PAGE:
Paul Scherrer Institute, Villigen, Switzerland

Guido Capitani is a project leader in the department of Biology and Chemistry at the Paul Scherrer Institute in Switzerland and a lecturer in Bioinformatics at the department of Biology of the ETH Zurich.
He is interested both in protein structure determination by crystallography and other techniques and in structural bioinformatics. He carried out extensive research work in structural enzymology, on bacterial and plant glutamate decarboxylase and on sphingosine-1-phosphate lyase.
His current research focus is on protein structure analysis, with the goal of extracting as much information as possible from protein structures with the help of sequence information. This approach is being applied to the problem of identifying biologically relevant contacts in crystal structures (EPPIC server) and to the analysis of membrane protein oligomeric interfaces.
For details see Guido Capitani Talk page.

Thursday October 16, 2014, 1:30 PM
From genes to networks and to dynamic models
Lilia Alberghina,
SYSBIO Centre of Systems Biology, University of Milano-Bicocca, Italy

Lilia Alberghina is the Director of SYSBIO, Centre of Systems Biology, Milan, Italy.
Emeritus Professor at the University of Milano-Bicocca.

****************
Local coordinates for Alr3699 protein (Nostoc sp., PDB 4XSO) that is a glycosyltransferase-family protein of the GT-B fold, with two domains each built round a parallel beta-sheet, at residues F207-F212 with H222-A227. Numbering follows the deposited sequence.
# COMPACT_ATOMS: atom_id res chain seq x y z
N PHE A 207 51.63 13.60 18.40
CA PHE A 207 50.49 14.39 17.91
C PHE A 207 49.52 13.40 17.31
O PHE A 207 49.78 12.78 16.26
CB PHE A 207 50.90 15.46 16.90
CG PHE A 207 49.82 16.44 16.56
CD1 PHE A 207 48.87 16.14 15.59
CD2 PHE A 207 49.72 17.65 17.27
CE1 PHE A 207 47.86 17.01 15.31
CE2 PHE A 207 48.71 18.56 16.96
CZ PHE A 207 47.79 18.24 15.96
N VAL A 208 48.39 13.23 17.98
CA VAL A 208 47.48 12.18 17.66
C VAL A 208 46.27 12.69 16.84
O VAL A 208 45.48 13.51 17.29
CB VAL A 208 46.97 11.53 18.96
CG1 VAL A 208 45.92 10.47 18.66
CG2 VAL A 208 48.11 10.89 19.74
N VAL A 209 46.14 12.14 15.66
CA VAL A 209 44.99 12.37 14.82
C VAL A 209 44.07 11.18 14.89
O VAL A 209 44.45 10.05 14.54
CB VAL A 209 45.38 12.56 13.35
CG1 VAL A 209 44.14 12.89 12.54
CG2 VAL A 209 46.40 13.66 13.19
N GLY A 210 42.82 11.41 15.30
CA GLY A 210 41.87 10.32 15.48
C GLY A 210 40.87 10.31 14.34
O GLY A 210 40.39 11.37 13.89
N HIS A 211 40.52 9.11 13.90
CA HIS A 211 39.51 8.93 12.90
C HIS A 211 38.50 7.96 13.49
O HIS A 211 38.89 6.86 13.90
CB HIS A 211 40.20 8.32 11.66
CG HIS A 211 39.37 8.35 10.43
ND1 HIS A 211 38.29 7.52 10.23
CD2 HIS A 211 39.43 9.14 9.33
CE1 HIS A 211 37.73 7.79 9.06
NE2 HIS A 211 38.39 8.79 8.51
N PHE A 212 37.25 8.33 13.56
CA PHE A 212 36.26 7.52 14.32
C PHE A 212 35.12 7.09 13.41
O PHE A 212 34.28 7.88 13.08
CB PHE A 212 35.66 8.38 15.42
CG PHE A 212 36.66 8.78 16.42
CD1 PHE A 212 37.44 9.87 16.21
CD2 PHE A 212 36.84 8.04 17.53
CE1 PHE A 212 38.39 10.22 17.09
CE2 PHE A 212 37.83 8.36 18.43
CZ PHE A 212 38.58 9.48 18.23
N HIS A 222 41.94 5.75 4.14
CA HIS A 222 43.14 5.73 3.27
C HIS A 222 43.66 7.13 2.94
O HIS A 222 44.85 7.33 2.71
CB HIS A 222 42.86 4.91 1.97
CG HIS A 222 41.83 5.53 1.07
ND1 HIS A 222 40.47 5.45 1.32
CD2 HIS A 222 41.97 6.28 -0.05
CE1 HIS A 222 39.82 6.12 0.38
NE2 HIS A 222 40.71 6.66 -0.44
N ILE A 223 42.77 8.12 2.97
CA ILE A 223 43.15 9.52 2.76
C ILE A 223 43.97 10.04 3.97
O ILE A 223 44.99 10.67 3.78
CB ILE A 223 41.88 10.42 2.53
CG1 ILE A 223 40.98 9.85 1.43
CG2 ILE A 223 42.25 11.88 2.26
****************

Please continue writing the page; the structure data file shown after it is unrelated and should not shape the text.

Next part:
The present grand challenge in biomedicine aims to reach full understanding on relations of genes to function in complex biological processes. These functions, in fact, emerge as system-level properties from the dynamic ordered interactions of a large number of gene products and of small molecules, derived from environment or from metabolism.
For details see Lilia Alberghina Talk page.

Friday October 17, 2014, 12:00 PM
ELIXIR technical coordinators: who we are and what we are trying to do
Federico Zambelli,
University of Milan and Institute of Biomembrane and Bioenergetics (IBBE), National Research Council, Italy

Federico Zambelli is the technical coordinator of ELIXIR-Italy, the Italian ELIXIR node.
He obtained his PhD in Cellular and Molecular Biology at the University of Milan in 2009. From 2009 to 2014, he got a Postdoc position at the Department of Life Science at the University of Milan. Since April 2014, he is technical coordinator of ELIXIR-Italy and he works both at the University of Milan and at the Institute of Biomembranes and Bioenergetics of CNR in Bari.
He participated in the development of several tools for the identification of regulatory elements in Eukaryotic genomic sequences. His main scientific interests focus on Next Generation Sequencing data analysis. As ELIXIR-Italy technical coordinator he is involved in many activities related to his role.
The amount of biological data that needs to be analyzed, stored and retrieved is growing at a “more than exponential” rate. No single institution can cope with this challenge without joining forces.
ELIXIR’s mission is to provide the necessary infrastructure for the European life science needs of the future. Storage, services availability and interoperability, cloud, training, standards, are the main topics that ELIXIR technical coordinators are discussing in order to propose viable solutions.
This talk will provide a brief summary of such activities and future projects.
For details see Federico Zambelli Talk page.